(Solved) - Extracting Logo(37 posts)
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From a user perspective Gimp is a mess and very unintuitive in it's layout...I hate all the panels ..In its next major incarnation the developers are going to give it the option of a single interface which will make make it better in my opinion. It'll never be better than Photoshop though because it's simply got the money behind it. I prefer Paint.net for most of my arty work although it doesn't have Gimp's scope.
It would be great if someone can pin down in Paint how Hatryst did it....I'll keep trying. :)
Sorry I'm late, time zone differences :)
Okay, so here's how I did it
Saved the image you posted earlier (one with the gradient background)
Opened it up in PS
Used 'selective colour' to make a selection of the greenish background (i learned how to do it here)
Then I extracted the logo from the background, and applied the first blending option: Bevel and emboss. No settings altered, kept settings default
Then applied 'Contour', for more 3D effect. Default settings
This is what it looks like, before the green layer is turned on
Thanks very much for taking the time out to put that tutorial together Hatryst I appreciate it. :D All I need to do now, in the absence of having PS, is to try and cobble those various effects together with the software I have; Gimp and Paint.net. I might just splash out on PS Elements if it's got those same controls in it.
Thanks for that wicked video tutorial. Although the effect is not as striking as with PS it's still very nice and I would be more than pleased with it that way.
Thanks again. :)
I wonder if it would be worth having a separate "Imaging" section where people could ask questions in a similar vein to mine?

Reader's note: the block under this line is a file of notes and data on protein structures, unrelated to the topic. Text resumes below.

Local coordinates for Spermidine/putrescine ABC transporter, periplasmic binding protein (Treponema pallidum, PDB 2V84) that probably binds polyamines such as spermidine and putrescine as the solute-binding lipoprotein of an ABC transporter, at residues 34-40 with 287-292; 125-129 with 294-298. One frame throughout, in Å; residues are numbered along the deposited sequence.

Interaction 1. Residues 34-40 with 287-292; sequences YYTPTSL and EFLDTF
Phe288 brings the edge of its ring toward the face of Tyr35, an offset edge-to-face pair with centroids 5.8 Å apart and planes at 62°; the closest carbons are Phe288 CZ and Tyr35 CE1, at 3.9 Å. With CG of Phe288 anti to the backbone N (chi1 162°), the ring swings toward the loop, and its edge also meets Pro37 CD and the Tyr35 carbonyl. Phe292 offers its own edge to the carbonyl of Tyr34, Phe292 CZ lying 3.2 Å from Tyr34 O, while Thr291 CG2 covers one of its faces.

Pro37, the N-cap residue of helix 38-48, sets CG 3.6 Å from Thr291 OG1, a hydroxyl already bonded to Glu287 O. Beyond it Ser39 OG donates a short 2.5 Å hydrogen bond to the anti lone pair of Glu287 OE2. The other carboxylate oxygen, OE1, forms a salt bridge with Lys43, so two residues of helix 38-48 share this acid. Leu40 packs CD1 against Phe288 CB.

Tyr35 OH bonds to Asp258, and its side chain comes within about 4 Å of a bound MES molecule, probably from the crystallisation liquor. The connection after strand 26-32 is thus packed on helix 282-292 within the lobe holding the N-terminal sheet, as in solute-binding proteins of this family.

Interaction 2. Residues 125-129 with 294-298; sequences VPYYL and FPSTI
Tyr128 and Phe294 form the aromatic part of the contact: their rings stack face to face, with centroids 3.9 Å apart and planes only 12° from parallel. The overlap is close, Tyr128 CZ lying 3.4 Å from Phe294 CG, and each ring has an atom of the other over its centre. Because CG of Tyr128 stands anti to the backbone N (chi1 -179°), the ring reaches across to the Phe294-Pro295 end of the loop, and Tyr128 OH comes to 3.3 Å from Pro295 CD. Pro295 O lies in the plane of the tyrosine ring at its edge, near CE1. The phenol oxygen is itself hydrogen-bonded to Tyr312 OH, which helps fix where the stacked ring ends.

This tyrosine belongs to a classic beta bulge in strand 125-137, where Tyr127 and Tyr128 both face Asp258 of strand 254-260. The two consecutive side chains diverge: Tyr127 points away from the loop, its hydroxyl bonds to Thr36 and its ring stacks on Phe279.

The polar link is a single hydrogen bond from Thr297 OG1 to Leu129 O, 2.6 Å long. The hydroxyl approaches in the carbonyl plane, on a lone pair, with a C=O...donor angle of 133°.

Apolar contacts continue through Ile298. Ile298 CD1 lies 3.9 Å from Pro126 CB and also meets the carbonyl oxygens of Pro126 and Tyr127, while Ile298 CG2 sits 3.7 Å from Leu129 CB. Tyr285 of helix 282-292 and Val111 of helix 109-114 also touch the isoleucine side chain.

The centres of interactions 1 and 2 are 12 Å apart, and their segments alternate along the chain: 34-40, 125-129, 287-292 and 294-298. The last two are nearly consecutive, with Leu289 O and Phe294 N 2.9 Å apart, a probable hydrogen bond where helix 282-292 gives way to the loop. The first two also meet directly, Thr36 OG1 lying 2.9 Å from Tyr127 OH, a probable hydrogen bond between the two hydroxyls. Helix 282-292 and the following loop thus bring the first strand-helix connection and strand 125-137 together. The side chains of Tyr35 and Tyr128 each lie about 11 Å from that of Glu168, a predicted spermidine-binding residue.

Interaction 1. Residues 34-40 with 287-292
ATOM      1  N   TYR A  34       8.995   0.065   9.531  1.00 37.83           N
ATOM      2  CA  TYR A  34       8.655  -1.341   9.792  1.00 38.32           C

Just had a play with the Bevel Selection tool (Effects > Selection > Bevel Selection) in that pack I pointed to...it's quite fine controllable. Here's a quick go with it...it's not perfect yet but has the potential to get it like Hatryst's. One thing I've done here is get the RGB figures of the yellow (R = 214 G =217 B = 66) and input those into the RGB boxes of the shadow and highlight controls the same then made each parameter darker or lighter with each slider as required...you can see the two tones in the RGB boxes instead of the default black and white. The depth of bevel is controllable as well.
How do you mean messed up? I used my scanner to scan the logo on a letter that was 20mm in size...the resulting edges in a magnified are not as good as I'd like so to get it really sharp I need to manually trace a print with some transparent film and pen, then scan that. The metallic effect is not bad but an opaque glassy one would be better looking at it now...the possibilities are endless. :)
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